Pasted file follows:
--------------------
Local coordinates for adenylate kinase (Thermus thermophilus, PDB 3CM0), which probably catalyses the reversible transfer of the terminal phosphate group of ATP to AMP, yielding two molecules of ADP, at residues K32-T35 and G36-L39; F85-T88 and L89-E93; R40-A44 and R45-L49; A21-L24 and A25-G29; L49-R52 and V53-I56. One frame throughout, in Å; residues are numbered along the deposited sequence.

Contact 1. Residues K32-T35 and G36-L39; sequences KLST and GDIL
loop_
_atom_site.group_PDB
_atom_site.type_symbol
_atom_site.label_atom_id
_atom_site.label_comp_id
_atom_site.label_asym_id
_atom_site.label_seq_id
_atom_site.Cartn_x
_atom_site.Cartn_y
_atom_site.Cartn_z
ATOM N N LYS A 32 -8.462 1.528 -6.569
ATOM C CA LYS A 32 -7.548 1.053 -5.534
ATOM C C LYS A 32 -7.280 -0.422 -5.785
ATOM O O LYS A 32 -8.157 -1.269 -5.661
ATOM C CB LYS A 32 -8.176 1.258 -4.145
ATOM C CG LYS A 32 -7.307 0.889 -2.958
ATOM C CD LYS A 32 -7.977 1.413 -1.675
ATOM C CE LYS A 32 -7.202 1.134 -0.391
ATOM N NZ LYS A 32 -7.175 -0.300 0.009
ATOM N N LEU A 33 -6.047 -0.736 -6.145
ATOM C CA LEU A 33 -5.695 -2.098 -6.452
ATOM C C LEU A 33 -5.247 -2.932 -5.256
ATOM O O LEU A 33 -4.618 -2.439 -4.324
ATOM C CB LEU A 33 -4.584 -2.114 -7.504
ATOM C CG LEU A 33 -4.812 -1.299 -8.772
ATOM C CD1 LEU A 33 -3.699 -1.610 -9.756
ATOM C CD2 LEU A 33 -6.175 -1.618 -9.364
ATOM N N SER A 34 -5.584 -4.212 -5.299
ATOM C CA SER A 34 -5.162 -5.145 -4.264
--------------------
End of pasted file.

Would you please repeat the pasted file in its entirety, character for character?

Local coordinates for adenylate kinase (Thermus thermophilus, PDB 3CM0), which probably catalyses the reversible transfer of the terminal phosphate group of ATP to AMP, yielding two molecules of ADP, at residues K32-T35 and G36-L39; F85-T88 and L89-E93; R40-A44 and R45-L49; A21-L24 and A25-G29; L49-R52 and V53-I56. One frame throughout, in Å; residues are numbered along the deposited sequence.

Contact 1. Residues K32-T35 and G36-L39; sequences KLST and GDIL
loop_
_atom_site.group_PDB
_atom_site.type_symbol
_atom_site.label_atom_id
_atom_site.label_comp_id
_atom_site.label_asym_id
_atom_site.label_seq_id
_atom_site.Cartn_x
_atom_site.Cartn_y
_atom_site.Cartn_z
ATOM N N LYS A 32 -8.462 1.528 -6.569
ATOM C CA LYS A 32 -7.548 1.053 -5.534
ATOM C C LYS A 32 -7.280 -0.422 -5.785
ATOM O O LYS A 32 -8.157 -1.269 -5.661
ATOM C CB LYS A 32 -8.176 1.258 -4.145
ATOM C CG LYS A 32 -7.307 0.889 -2.958
ATOM C CD LYS A 32 -7.977 1.413 -1.675
ATOM C CE LYS A 32 -7.202 1.134 -0.391
ATOM N NZ LYS A 32 -7.175 -0.300 0.009
ATOM N N LEU A 33 -6.047 -0.736 -6.145
ATOM C CA LEU A 33 -5.695 -2.098 -6.452
ATOM C C LEU A 33 -5.247 -2.932 -5.256
ATOM O O LEU A 33 -4.618 -2.439 -4.324
ATOM C CB LEU A 33 -4.584 -2.114 -7.504
ATOM C CG LEU A 33 -4.812 -1.299 -8.772
ATOM C CD1 LEU A 33 -3.699 -1.610 -9.756
ATOM C CD2 LEU A 33 -6.175 -1.618 -9.364
ATOM N N SER A 34 -5.584 -4.212 -5.299
ATOM C CA SER A 34 -5.162 -5.145 -4.264